ROY NOBLE LEE, JUSTICE, FOR THE COURT:
Roy W. Haines was convicted in the Circuit Court of Lauderdale County on a charge of murder and was sentenced to life imprisonment. He perfected an appeal to this Court on August 13, 1982, which appeal is presently pending. Haines died on December 29, 1982, and the State of Mississippi has filed a suggestion of Haines' Death and has requested that the appeal be dismissed as moot.
Attorneys for Haines have responded to the State's Suggestion of Death and have countered with a motion to dismiss the appeal, vacate the judgment of the lower court, and remand the cause to the lower court with instructions to dismiss the indictment. In other words, the motion requests that all proceedings be declared void ab initio.
The majority of jurisdictions in the United States, including the Federal courts, apply the rule requested by Haines' attorneys and hold that, in such case, an appeal should be dismissed as moot, and the case should be remanded to the trial court with instructions to vacate the judgment and dismiss the indictment. No less than four Federal Circuit Courts of Appeal have so held. In United States v. Pauline, 625 F.2d 684, 685 (5th Cir. 1980), in discussing the question, the court stated its reasons for abatement as follows:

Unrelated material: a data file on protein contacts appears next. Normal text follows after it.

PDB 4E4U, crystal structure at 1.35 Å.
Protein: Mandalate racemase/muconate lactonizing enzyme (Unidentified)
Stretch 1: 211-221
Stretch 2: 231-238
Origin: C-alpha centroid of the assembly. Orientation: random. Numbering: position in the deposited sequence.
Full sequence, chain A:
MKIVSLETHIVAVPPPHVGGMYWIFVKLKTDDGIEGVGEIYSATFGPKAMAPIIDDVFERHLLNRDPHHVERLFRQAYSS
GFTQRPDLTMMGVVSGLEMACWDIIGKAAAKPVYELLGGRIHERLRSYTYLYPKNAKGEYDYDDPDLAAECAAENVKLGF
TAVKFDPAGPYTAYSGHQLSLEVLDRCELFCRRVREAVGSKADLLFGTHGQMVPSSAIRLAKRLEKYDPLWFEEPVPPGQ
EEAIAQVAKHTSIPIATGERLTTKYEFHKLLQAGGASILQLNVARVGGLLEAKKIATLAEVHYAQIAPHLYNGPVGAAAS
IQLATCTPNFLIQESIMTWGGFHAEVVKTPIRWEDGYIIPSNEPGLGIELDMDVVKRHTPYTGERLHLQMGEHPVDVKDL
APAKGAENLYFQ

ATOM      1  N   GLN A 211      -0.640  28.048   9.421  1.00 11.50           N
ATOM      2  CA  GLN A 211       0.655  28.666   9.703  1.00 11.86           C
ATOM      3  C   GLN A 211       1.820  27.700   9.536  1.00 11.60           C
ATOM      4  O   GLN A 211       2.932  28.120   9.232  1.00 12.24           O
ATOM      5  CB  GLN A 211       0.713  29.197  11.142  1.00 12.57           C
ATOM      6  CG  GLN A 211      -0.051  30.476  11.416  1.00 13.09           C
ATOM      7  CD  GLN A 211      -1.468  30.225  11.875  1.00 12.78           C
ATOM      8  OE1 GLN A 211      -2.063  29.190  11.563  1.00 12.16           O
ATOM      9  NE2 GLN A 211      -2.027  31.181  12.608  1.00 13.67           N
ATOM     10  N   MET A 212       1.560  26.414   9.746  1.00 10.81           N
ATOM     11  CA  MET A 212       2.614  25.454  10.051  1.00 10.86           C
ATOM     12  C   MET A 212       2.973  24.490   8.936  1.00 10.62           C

In years past, we followed that rule of abatement ab initio: we dismissed the appeal and remanded to the District Court with directions to vacate
the judgment and dismiss the indictment. Abatement of the entire course of the proceedings has several significant effects: if the sentence included a fine, abatement ab initio prevents recovery against the estate, and, ultimately, the heirs; the abated conviction cannot be used in any related civil litigations against the estate; and arguably the family is comforted by restoration of the decedent's" good name. "
In the instant case, it has been made known to the Court as a fact, supported by the Official Death Certificate of the State of Florida, that appellant, Rick Pauline died in Tampa, Florida, on April 15, 1980. Based on our holding today, the motion for reconsideration is granted, the appeal is dismissed as moot, and the case is remanded with directions to the District Court to vacate the judgment and dismiss the indictment.
This Court has held that a judgment of conviction in a lower court removes the presumption of innocence and the judgment is considered to be valid. In Nicholson v. State, 254 So. 2d 881, 884 (Miss. 1971), the Court said:
The basis for so holding is that unless and until the judgment of the trial court is reversed, the defendant stands convicted, is no longer presumed to be innocent of the crime for which he is convicted, and may be impeached by that conviction. . . . When a jury in circuit court returns a verdict of guilty, it is a conviction of the crime charged, and unless and until it is reversed by this Court, the conviction stands, and may be used for impeachment purposes. . . .
See also Jackson v. State, 418 So. 2d 827 (Miss. 1982).
The Indiana Supreme Court in Whitehouse v. State, 364 N.E.2d 1015, 1016 (Ind. 1977), expressed the minority view as follows:
We do not see that the dismissal of the appeal, without more, denies any rights granted or protected by the statutes or the constitutional provisions. Such rights were personal to and exclusively those of the defendant. Although a criminal conviction carries a definite" fall-out "that
extends beyond the person of the defendant, we are aware of no right to be free of such, even if such conviction be erroneous. I may no more appeal my brother's ...